Even in Justin Trudeau’s Canada, a land long held up as ‘immune’ to populism, a backlash is stirring. The Canadian premier embodies woke authoritarianism in its most cartoonish form. When, in 2018, a woman confronted him at a corn roast about Canada’s enormous influx of refugees, he accused her of ‘racism’ to her face. Hell, he once corrected a woman who said ‘mankind’ instead of ‘peoplekind’. Worse still, his outrageous clampdowns on dissent make his contemporaries look subtle by comparison. When truckers rebelled against Covid mandates, he invoked emergency powers to freeze their bank accounts, break up their rallies and forcibly clear the streets. Of course, he’s also now trying to pass his own piece of censorship legislation, Bill C-63 – which, among other alarming provisions, would allow for people to be placed under house arrest if they are deemed likely to commit a hate crime. You know, like ‘precrime’ in Philip K Dick’s The Minority Report. Incidentally, Trudeau’s Liberal Party is currently trailing the Conservatives by a steady 19 points in the polls.

Wokeism. Climate extremism. Kindly authoritarianism. This is now the operating system of Western, ‘centrist’ politics. Take Joe Biden, America’s somnambulant president. At the 2020 election, even anti-woke liberals insisted this scion of the old Democratic establishment – a man so old he can’t even be slurred as a Boomer (he’s actually Silent Generation) – was the man to return America to normality, before the BLM riots and MAGA mania. ‘If you hate wokeness, you should vote for Joe Biden’, declared a piece in the Atlantic, arguing that Trump is to the culture war what kerosene is to a dumpster re, fueling the woke extremes. That take has aged like milk. On his first day in office, Biden signed sweeping Executive Orders on ‘racial equity’ and gender ideology. He later tried to apportion Covid relief on the basis of race. He’s a Net Zero zealot. He has allowed the justice system to be weaponised against his opponents. He invited Dylan Mulvaney to the White House, FFS. Biden’s return to ‘normalcy’ has been so successful millions of Americans are starting to wonder if Donald Trump might actually be the saner choice.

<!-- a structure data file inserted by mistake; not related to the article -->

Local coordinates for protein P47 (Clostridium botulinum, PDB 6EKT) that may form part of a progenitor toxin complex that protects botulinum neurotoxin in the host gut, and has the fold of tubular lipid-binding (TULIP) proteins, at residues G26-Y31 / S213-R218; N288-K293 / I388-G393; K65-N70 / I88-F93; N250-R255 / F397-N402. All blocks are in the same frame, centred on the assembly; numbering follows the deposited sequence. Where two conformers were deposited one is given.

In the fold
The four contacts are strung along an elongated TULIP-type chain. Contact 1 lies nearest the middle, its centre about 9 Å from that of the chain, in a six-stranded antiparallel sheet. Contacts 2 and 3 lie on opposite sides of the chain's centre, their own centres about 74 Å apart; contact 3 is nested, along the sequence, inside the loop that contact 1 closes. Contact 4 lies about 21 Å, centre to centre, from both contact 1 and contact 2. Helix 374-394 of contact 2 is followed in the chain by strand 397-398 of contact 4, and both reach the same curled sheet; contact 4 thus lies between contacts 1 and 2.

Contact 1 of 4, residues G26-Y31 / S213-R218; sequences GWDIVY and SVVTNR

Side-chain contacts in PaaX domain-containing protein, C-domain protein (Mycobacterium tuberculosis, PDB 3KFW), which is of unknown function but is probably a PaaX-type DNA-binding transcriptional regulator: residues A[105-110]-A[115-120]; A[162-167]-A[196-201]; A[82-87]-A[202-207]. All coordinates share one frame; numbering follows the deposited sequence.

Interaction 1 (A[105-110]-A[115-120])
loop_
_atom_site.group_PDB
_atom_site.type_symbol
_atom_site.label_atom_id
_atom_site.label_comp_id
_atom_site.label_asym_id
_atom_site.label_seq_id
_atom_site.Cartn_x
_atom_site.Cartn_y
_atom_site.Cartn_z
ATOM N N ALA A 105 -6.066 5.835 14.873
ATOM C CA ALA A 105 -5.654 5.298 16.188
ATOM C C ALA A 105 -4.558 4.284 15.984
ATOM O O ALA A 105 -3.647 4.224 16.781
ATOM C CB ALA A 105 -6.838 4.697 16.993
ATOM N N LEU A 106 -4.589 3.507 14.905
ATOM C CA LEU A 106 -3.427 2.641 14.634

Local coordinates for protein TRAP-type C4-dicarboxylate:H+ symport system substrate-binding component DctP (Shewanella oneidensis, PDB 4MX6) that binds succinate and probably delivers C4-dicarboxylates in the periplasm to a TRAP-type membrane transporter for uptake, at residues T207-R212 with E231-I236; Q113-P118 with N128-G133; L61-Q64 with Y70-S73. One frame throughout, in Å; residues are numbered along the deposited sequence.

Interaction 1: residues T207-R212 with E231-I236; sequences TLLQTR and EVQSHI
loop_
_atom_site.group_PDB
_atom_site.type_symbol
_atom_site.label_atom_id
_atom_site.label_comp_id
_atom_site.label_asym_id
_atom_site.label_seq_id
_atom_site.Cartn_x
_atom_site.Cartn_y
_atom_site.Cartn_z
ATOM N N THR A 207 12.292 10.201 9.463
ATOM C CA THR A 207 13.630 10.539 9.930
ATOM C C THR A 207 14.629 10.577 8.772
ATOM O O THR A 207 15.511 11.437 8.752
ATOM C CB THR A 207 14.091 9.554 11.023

Everywhere, political leaders are pursuing the same batshit, authoritarian policies and everywhere they are colliding with reality – and the electorate.

Yousaf, Varadkar, Sturgeon and Ardern may have stepped down, but they did so in the face of growing public fury. Biden and Trudeau may not get the same privilege. Plus, while technocratic centrists remain in power or the ascendancy in various nations, they are at least being forced to adapt, albeit insincerely, to the new political reality – one in which voters are increasingly unwilling to put up with the punishing green policies, out-of-control transgenderism and woke censorship that have been rammed down their throats for years. And so, Labour’s Keir Starmer has suddenly worked out what a woman is. The SNP is watering down some of its ludicrous. Net Zero targets. Welsh Labour is paring back its more insane anti-car policies. The Irish government is finally, tacitly, admitting that it has let migration and asylum get out of control (albeit by just blaming it on the British).

The new authoritarianism is far from defeated. It is a feature, not a bug, of our technocratic ruling class. Worse than that, it is what gives our leaders meaning. The conviction that they are saving the world from a climate armageddon, that they are the protectors of all those supposedly easily offended minorities, that they must censor and re-educate the masses for our own good, has provided moral purpose to an otherwise simpleminded and disorientated elite. It won’t be easy to dislodge this stuff. But as one political leader after another exits the stage, having shredded their authority with voters, we see that the common sense of the demos remains our greatest defence against the insanity of the elites – if only we can find better ways to channel it. If there is hope, it lies in the masses. Always.

Tom Slater is editor of Spiked.